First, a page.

Struggling Mayfield insists on staying upbeat
Jeremy Mayfield has a competitive spirit, so you'll understand if he still believes that he's in contention to qualify for NASCAR's 10-driver Chase for the Nextel Cup title.
Nevermind that every driver ranked below him in the standings is already mathematically eliminated from making the Chase. Never mind that, should he finish Sunday's Allstate 400 at or below his average finishing position in races held at the Brickyard this season, he, too, would likely be mathematically eliminated.
If there's a chance, Mayfield chooses to believe. He credits that optimism, in part, for lifting him to title contention the past two seasons. And he will rely on that optimism to get back into contention after a season in which he's ranked 34th, averaging a finish of worse than 27th, hasn't notched a single top 10 and is hearing rumors that he'll be bought out of his final year under contract next season by Evernham Motorsports owner Ray Evernham.
"It's been crazy," Mayfield said, "but I'm still here. I'm still in the car."
That means he still can make a difference. Particularly this weekend, when Mayfield says everything else is irrelevant.
"How do you turn a disappointing season around fast?" he said. "Have a good finish at the Brickyard. The Allstate 400 is that kind of race -- it can turn a season around. We had good results there last year, starting second and finishing fourth. That's the kind of weekend this No. 19 Dodge Dealers/UAW Dodge Charger team needs. We've been close. We haven't lost sight of the objective. We just have to dig in, overcome the adversity and make it happen."
After finishing 10th and ninth, respectively, in the past two seasons' championship races -- having qualified for the Chase each time -- the Co. in Mayfield and Co. underwent dramatic change. Evernham began the year by, a move which began taking shape the previous season, eliminating the formal crew chief position and instituting a team director. While teammate Kasey Kahne, ranked seventh in points, has flourished under the system, working with former Mayfield cohort Kenny Francis, Mayfield has struggled.
He said the gelling process has been slow between him and his team director, Chris Andrews. It wasn't until recently that Mayfield began to feel comfortable in the system. That comfort began to set in in May, but was limited to his immediate support system.
"I feel like we can see the light at the end of the tunnel now and we've got the numbers we like and the balance numbers I like," Mayfield said after the team finished 15th at Lowe's Motor Speedway, a season-high result. "We should be able to run good from here on out. I don't see any hiccups along the way. That's something we've been searching for all year now, and we hit on it the other night. We feel like we definitely know which way we're going now."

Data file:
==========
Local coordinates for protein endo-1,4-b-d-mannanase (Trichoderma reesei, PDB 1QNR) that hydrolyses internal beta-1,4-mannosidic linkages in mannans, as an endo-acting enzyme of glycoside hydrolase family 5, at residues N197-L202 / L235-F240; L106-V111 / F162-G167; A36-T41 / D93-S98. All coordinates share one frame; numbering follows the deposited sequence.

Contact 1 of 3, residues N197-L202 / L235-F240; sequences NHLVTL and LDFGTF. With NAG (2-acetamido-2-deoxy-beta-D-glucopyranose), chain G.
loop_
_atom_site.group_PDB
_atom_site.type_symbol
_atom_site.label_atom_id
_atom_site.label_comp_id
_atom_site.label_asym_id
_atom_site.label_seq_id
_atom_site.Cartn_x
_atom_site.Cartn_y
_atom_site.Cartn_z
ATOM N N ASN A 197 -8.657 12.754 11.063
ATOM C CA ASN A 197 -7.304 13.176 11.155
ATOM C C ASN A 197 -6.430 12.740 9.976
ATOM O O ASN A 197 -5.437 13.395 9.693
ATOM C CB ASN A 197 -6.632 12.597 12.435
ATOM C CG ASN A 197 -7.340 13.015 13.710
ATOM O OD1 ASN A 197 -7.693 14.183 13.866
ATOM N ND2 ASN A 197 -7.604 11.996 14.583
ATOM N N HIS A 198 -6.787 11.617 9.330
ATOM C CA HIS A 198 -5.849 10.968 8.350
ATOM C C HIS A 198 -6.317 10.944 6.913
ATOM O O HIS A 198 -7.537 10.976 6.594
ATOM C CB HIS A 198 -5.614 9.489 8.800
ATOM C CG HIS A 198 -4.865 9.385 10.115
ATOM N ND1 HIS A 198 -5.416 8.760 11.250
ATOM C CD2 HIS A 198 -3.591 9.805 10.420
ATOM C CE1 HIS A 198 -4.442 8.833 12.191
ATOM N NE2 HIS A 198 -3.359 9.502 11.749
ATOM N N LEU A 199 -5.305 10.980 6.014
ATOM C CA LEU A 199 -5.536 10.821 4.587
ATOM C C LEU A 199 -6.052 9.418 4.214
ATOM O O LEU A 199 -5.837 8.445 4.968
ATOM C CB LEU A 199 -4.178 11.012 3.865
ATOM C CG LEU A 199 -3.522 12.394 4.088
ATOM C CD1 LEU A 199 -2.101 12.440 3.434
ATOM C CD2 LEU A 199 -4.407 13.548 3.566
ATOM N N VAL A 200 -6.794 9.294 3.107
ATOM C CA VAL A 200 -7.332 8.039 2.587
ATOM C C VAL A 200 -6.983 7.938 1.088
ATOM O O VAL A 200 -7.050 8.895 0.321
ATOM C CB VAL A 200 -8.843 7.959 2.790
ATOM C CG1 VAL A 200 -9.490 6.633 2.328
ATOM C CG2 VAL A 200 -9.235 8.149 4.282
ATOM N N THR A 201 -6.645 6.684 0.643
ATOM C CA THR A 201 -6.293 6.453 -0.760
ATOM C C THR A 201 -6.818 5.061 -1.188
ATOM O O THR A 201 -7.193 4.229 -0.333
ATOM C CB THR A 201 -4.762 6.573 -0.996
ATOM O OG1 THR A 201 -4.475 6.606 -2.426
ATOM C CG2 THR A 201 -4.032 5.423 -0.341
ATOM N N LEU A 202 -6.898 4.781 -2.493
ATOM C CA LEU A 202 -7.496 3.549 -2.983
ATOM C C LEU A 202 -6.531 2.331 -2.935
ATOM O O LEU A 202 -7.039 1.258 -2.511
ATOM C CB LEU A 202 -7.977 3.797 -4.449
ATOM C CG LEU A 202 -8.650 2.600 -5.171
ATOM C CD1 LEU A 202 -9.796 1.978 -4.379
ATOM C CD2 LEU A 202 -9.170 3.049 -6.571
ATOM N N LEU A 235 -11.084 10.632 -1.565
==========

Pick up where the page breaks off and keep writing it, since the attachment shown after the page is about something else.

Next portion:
His confidence in the crew was offset by displeasure with Evernham, and last month Mayfield criticized Evernham's increased absence during race weekends, citing it as a factor in the teams' descent.
The two have since talked and appeared together at a news conference. Now, Mayfield claims comfort all around, but his finishes haven't changed. He's gone seven straight weekends without a top-20 finish. Only once this year has he managed back-to-back top-20s.
Mayfield said his poor showings will change with time and increased chemistry among the team.
"It's just hard to pull all that together real fast," he said. "Sometimes it happens quick when you put a new team together and they run real good right off the bat, but not very often. We feel like we're just now starting that turnaround."
Too late to have a great shot at making the Chase, but Mayfield refuses to give up on the year. For one thing, the Brickyard is on deck and, no matter how poor the season is, a win at Indy becomes an instant career highlight. For another, he's must remain focused and prove his talent, because he says, despite hearing the rumors and getting interest from other teams, he believes he can work things out with Evernham.
And, finally, there's that optimism. He's nearly 1,000 points out of first and all but officially eliminated from Chase contention. Still, he insists:
"We're not going to race like [we're out of it this year]. We are going to let it all hang out, which we've been doing, but we're going to turn up the wick a little bit and see what happens."
Rupen Fofaria is a regular contributor to ESPN.com. He can be reached at firstname.lastname@example.org.
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